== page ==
Suicide is a rare event, with an incidence of 12.0 deaths per 100,000 population (www.cdc.gov/nchs/fastats/suicide.htm). The rarity of suicide makes it impossible to predict on the basis of known risk factors if or when a given patient will die by suicide (1). While it is impossible to predict individual suicides, suicide rates in the general population may be reduced by systematic physician education on the identification and treatment of modifiable risk factors (2). Identifying clinically relevant risk and protective factors requires prospective studies of patients at high risk for suicide that use multidimensional assessments and systematic follow-up. The results of such studies are immediately applicable to clinical assessments and treatment interventions.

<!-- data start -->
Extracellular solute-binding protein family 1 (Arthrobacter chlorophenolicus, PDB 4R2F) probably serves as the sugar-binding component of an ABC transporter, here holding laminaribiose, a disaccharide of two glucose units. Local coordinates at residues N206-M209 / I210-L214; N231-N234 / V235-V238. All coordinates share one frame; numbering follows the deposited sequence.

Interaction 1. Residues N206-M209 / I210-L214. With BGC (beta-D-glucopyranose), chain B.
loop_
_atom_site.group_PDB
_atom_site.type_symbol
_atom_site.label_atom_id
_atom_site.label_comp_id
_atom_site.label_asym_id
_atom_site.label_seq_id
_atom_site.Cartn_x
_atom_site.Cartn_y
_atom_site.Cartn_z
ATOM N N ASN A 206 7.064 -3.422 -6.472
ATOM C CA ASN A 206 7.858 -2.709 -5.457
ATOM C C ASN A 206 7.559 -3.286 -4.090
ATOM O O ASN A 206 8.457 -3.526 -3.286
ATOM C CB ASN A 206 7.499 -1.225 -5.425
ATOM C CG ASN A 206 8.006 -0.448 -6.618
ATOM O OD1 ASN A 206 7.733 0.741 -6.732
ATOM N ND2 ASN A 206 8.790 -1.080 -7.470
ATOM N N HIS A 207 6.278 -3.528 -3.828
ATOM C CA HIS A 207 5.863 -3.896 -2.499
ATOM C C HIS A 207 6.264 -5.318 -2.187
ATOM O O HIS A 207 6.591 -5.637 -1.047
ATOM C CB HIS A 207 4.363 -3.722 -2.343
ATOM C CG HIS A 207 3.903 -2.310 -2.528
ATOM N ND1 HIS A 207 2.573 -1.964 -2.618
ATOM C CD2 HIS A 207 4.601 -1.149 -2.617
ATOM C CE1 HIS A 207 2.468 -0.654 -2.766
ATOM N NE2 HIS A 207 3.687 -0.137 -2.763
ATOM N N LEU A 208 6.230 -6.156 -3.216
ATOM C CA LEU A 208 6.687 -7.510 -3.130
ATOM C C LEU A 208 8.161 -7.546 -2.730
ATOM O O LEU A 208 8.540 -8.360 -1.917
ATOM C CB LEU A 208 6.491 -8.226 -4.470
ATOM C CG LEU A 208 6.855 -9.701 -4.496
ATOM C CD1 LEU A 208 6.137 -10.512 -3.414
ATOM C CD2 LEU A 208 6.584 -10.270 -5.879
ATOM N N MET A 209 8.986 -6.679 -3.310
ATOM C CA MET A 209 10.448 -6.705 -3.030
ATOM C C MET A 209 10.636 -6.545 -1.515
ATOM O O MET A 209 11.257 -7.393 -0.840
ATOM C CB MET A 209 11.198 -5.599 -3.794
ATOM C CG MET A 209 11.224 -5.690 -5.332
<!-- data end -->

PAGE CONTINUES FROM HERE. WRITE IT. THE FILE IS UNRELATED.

Borderline personality disorder is the only DSM-IV diagnosis defined in part by recurrent suicidal and self-injurious behaviors (called the “behavioral specialty of the borderline patient” by Gunderson and Ridolfi ). In one study, history of suicide attempt was noted in over 70% of consecutively studied borderline inpatients, with an average of three or more attempts at the time of initial assessment (4). Comorbidity with borderline personality disorder increases the likelihood of suicidal behavior in other high-risk disorders (5). Some population studies found a comorbid diagnosis of borderline personality disorder in one-quarter to one-third of completed suicides (6, 7), and in half of parasuicidal patients admitted to hospital (8), although prevalence varied greatly with sample characteristics and study methods. With a suicide completion rate up to 10% and a community prevalence estimated at 2% in the Epidemiologic Catchment Area Study (9), borderline personality disorder is a high-risk, clinically relevant model for the study of suicidal behavior.